Space Cover #196: Joe Walker
Fifty years ago this week, NASA X-15 pilot Joe Walker became the first civilian pilot to break the (then) arbitrary 50 mile high boundary of spaceflight, as shown above. This is a Boy Scout Rubber-Stamped Cachet cover, hand canceled at Edwards AFB on the date of Walker’s flight, January 17, 1963. He performed this mission in X-15 #3, reaching approximately 51 miles in altitude on this 9 minute, 44 second flight.
Joe Walker was a decorated World War II P-38 Lightning fighter pilot when he went to work for NACA (NASA’s predecessor) in March, 1945. He flew many of the early rocketplanes over Edwards AFB: X-1, X-1A, X-1E, and the D-558-II Skyrocket. The postcard below was postmarked at nearby Mojave, CA on the date of one of Walker’s X-1E flights, September 19, 1957 (unfortunately it was double-postmarked so the cancellation is difficult to read).
Walker flew 25 missions in the X-15, commencing on March 25, 1960. Three covers were known to have actually been carried on this flight, and I believe one of our fellow SCOTW’ers has one. Perhaps he can post an image of his as a reply…
Joe Walker exceeded 50 miles altitude three times on January 17, July 19, and August 22, 1963. The latter mission set the all-time X-15 altitude record of 67 miles and was also Walker’s last X-15 flight (Boy Scout cachet with erroneous altitude notation, machine canceled at EAFB August 22, autographed by Walker below).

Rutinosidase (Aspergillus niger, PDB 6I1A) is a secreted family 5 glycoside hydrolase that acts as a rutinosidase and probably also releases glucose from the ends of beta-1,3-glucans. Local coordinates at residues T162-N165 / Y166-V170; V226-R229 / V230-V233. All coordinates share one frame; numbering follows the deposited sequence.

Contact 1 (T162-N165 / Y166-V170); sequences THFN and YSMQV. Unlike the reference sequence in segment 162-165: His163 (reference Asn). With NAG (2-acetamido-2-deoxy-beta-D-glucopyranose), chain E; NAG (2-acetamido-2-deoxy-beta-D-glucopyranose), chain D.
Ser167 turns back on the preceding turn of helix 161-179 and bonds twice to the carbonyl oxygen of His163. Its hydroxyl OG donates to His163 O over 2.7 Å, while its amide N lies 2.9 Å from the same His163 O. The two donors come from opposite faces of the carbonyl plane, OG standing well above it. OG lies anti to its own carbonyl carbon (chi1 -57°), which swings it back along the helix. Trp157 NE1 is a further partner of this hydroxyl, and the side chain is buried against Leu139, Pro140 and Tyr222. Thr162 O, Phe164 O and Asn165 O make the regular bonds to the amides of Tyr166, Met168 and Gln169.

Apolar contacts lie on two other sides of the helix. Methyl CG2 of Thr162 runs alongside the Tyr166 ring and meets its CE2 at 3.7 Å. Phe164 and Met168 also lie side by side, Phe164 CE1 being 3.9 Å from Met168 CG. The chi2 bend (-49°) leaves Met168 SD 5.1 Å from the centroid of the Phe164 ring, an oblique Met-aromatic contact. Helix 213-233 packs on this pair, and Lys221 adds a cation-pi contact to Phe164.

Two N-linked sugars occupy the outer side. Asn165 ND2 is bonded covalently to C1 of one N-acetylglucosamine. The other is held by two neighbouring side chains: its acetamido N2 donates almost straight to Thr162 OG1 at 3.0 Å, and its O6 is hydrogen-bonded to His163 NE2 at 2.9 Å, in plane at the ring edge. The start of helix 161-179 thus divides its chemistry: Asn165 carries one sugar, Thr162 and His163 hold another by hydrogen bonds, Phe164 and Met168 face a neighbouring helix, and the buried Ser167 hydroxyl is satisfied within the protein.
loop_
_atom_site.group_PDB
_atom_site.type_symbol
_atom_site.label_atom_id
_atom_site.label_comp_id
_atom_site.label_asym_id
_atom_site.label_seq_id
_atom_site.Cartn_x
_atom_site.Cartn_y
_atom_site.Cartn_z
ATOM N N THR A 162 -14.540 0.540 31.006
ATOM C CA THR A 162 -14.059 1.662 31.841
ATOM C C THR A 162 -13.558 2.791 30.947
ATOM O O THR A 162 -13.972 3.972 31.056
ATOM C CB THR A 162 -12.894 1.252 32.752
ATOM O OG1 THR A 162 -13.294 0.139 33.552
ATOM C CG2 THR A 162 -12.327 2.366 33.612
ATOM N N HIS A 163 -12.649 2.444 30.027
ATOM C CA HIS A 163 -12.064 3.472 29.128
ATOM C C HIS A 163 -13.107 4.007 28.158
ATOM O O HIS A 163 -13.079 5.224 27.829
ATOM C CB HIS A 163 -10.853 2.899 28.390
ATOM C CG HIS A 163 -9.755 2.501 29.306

After this flight Walker went on to a variety of duties at Edwards, including the first test flights of the spider-shaped Lunar Landing Research Vehicle (LLRV) that ultimately was used to train the Apollo astronauts to land on the moon. This cover was machine canceled at Edwards, Ca on the date of one of Walker’s LLRV flights, March 2, 1965.
One of Walker's more "routine" duties at Edwards came on June 8, 1966, when he flew a F-104 Starfighter jet in formation with a XB-70 Valkyrie experimental jet bomber for a photo opportunity. Joe Walker’s plane ended up colliding with the XB-70, and he was immediately killed in the collision. The XB-70 ended up crashing with pilot Al White successfully ejecting, but with co-pilot Carl Cross also being killed. Below is the XB-70 rubber stamped cachet cover, machine canceled at Edwards, Ca. on the day of Joe Walker’s fatal accident...
NASA posthumously awarded Joe Walker a set of Astronaut Wings in 2005.